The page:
A clutch of public sector lenders may provide short-term loans to Punjab National Bank(PNB) with which PNB will repay banks the money they lent to the Nirav Modi and Gitanjali Gems groups against letters of undertaking (LoUs) issued by PNB.
A clutch of public sector lenders may provide short-term loans to Punjab National Bank(PNB) with which PNB will repay banks the money they lent to the Nirav Modi and Gitanjali Gems groups against letters of undertaking (LoUs) issued by PNB. The move will help them clean up their balance sheets before the year comes to a close, else the exposure to the Modi group and Gitanjali Gems, promoted by Modi’s uncle Mehul Choksi, will need to be classified as non-performing assets. A discussion on this is believed to have taken place recently at the Indian Banks’ Association (IBA) but no final decision has been taken. Meanwhile, PNB on Tuesday is understood to have told the police on Tuesday that it has uncovered additional exposure of about Rs 942 crore to the Gitanjali Group, which could be in jeopardy. PNB’s total LoU exposure to the Nirav Modi and Gitanjali Gems groups is approximately Rs 14,000 crore.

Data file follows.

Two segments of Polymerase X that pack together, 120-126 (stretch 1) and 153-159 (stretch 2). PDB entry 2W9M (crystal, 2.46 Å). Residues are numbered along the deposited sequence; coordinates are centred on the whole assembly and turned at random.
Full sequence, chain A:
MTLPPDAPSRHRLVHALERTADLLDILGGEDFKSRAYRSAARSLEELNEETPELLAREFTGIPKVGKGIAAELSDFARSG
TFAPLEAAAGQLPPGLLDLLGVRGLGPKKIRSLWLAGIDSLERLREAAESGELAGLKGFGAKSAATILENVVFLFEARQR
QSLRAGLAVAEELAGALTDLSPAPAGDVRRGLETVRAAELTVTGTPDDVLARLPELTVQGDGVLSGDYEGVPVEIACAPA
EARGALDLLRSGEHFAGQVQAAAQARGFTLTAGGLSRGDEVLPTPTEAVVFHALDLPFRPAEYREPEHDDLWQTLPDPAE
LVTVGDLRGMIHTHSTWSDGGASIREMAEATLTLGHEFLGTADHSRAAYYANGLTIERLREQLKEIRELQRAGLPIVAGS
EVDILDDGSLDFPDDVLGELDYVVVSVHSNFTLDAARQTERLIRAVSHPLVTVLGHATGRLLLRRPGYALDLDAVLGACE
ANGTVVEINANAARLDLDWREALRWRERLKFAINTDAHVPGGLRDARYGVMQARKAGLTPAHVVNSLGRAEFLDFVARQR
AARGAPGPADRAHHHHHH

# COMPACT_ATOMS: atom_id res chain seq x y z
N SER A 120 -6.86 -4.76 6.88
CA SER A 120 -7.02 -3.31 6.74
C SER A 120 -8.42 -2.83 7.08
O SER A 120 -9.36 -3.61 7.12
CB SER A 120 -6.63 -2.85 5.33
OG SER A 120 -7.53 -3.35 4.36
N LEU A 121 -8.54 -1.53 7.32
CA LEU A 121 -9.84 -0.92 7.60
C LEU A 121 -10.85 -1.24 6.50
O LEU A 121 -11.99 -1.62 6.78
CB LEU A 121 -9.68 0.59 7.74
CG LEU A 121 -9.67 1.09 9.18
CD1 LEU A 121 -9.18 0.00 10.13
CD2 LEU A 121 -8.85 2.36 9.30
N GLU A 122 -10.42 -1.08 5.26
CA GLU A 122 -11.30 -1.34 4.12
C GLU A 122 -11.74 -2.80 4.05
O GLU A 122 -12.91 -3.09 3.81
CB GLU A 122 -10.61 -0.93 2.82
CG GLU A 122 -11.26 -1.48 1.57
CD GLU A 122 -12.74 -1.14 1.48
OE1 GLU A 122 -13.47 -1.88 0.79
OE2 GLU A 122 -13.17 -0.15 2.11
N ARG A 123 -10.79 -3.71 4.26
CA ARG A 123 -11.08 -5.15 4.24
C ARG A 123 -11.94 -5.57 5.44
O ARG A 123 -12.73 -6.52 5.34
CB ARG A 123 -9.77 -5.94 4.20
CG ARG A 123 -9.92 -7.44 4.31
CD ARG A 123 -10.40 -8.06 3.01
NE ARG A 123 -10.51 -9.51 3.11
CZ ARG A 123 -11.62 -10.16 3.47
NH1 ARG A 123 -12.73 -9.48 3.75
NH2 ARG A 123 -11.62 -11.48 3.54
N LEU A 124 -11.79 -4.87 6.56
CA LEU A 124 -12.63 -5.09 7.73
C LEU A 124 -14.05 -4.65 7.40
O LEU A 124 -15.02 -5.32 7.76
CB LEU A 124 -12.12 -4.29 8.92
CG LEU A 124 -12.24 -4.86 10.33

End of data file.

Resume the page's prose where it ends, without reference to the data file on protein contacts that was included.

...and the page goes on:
A senior banker explained that unless PNB honoured its commitments to them, the exposure would be classified as stressed assets requiring additional provisioning. “However, if we give PNB a loan, it would be classified as a loan and we would earn interest on it,” he added. Banks are hoping for a decision soon and the IBA has already written to the department of financial services and Reserve Bank of India (RBI) seeking speedy resolution. Media reports on Tuesday indicated the state-run bank has agreed to repay lenders with some riders, citing two senior officials with knowledge of the development. According to the report, PNB would issue a letter stating that if the investigation finds collusion by other banks, then they would be liable to refund the money to PNB. Banks that have an exposure to the fraud at PNB include UCO Bank, Allahabad Bank and Union Bank of India.
The RBI had said in a 2013 master circular on guarantees that there have been many irregularities in the conduct of letter of credit (LC) business. The “LC transactions not being recorded in the books of the branch by officials issuing them, the amount of LCs being much in excess of the powers vested in the officials, fraudulent issue of LCs involving a conspiracy/collusion between the beneficiary and the constituent”, it had noted.